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AMERICAN MORNING WITH PAULA ZAHN

Noam Chomsky Book on 9/11 Best-seller

Aired May 9, 2002 - 08:18   ET

THIS IS A RUSH TRANSCRIPT. THIS COPY MAY NOT BE IN ITS FINAL FORM AND MAY BE UPDATED.


THIS IS A RUSH TRANSCRIPT. THIS COPY MAY NOT BE IN ITS FINAL FORM AND MAY BE UPDATED.
PAULA ZAHN, CNN ANCHOR: A controversial book that says, in effect, America has itself to blame for the events of September 11 has become a surprise best-seller in this country. In the book "9-11," author Noam Chomsky calls the U.S. "a leading terrorist state." Still, it has sold 160,000 copies, made five national best-seller lists, been translated into dozens of languages and has sold especially well on college campuses.

And joining us now from Washington with his take on this and other issues of the day, Bill Bennett, CNN contributor and co-director of Empower America.

Good morning, Bill. Welcome.

WILLIAM BENNETT, EMPOWER AMERICA, CNN CONTRIBUTOR: Good morning, Paula. Thanks.

ZAHN: All right, Bill, just, let's just set up for a moment for the audience some of what Mr. Chomsky writes. He -- and we'll put up on the screen just a very small chunk of this book -- he says, "We can think of the United States as an innocent victim only if we adopt the convenient path of ignoring the record of its actions and those of its allies."

All right, this basically gives us a sense of what he's trying to communicate here. It is selling so well. How do you explain it at a time when the president has all time popularity ratings and where clearly the American public supports this war on terror?

BENNETT: Well, we may -- I should comment first, Paula, this may be a television first. I wrote a book on the same topic. The net effect of this segment may be to increase sales of the book with a totally opposite point of view of mine. And I say this not as...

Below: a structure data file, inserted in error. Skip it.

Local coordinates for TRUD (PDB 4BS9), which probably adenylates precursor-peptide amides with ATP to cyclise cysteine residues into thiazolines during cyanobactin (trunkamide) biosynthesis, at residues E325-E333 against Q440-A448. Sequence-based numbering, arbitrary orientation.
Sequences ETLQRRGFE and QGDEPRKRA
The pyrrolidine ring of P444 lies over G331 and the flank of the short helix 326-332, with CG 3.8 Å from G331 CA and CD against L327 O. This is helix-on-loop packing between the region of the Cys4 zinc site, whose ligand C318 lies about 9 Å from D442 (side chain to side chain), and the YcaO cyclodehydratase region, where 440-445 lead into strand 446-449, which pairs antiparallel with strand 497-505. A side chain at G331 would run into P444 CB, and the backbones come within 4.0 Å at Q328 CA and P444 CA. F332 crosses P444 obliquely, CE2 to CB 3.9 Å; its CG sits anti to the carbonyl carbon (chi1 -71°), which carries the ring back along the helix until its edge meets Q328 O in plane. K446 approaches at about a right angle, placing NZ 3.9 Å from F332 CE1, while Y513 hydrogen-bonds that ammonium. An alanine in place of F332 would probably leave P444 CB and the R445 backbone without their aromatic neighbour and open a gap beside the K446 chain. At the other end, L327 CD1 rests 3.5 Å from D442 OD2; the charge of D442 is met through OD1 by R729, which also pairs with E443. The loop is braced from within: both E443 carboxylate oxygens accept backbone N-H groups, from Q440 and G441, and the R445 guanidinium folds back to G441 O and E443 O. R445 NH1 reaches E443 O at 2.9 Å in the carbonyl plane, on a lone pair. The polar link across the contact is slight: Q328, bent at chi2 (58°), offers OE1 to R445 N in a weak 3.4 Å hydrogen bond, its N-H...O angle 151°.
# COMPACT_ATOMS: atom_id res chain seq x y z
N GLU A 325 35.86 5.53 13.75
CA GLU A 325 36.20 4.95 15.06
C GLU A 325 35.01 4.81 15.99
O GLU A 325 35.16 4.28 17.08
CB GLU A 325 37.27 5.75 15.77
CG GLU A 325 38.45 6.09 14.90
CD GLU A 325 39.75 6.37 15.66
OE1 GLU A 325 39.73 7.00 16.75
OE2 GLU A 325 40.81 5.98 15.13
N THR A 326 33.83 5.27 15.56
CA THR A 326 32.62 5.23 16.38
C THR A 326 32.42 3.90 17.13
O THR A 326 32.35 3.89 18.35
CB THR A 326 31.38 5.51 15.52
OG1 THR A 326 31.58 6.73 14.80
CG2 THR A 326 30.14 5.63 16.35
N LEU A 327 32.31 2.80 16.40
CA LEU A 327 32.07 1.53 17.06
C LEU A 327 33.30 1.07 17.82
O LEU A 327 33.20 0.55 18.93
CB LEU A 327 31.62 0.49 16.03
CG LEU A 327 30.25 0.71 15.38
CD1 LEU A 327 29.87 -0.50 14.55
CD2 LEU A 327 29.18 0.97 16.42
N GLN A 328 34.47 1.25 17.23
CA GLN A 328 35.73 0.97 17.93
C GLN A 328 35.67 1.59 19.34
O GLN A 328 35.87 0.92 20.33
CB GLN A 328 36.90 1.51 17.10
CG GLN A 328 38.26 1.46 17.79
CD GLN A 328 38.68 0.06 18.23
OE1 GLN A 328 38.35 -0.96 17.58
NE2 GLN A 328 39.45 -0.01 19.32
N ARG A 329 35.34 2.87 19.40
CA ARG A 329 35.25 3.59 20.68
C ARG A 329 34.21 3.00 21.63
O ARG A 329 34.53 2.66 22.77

ZAHN: Are you just smarting because this book is selling better than yours right now?

BENNETT: No. I'm actually not smarting because although it is selling better than my book, it's not a matter of sour grapes, but there is a matter of I told you so. Let me just give you a little background.

In my book, "Why We Fight," I said at the beginning of that book that there is a small but influential group of critics who will end up blaming the United States for this attack. When I said it, and in a number of reviews of my book, people said that's nonsense. That's ridiculous. There won't be any groundswell of opinion saying that the United States was at fault. Well, you just pointed out 160,000 copies is a pretty substantial number of books. It may be a surprise to some people, but not to me.

Look, Chomsky says in the book that the United States is a leading terrorist state. That's a preposterous and ridiculous claim. We can debate it. You know I'd be happy to be on your show with Chomsky. I'm sure you guys have asked him to come on.

But it's a ridiculous claim. The interesting thing culturally is that this thing is taking hold among intellectuals, having some hold and influence on college campuses, and this is, if I can say, just what I predicted would happen. Everybody said no, you know, the United States, everybody is being patriotic. Everybody is waving the flag. This kind of criticism won't happen. And if there is, if it does happen, there won't be people who will take it seriously.

There are a lot of people who take this view seriously.

ZAHN: Why do they take it seriously, Bill?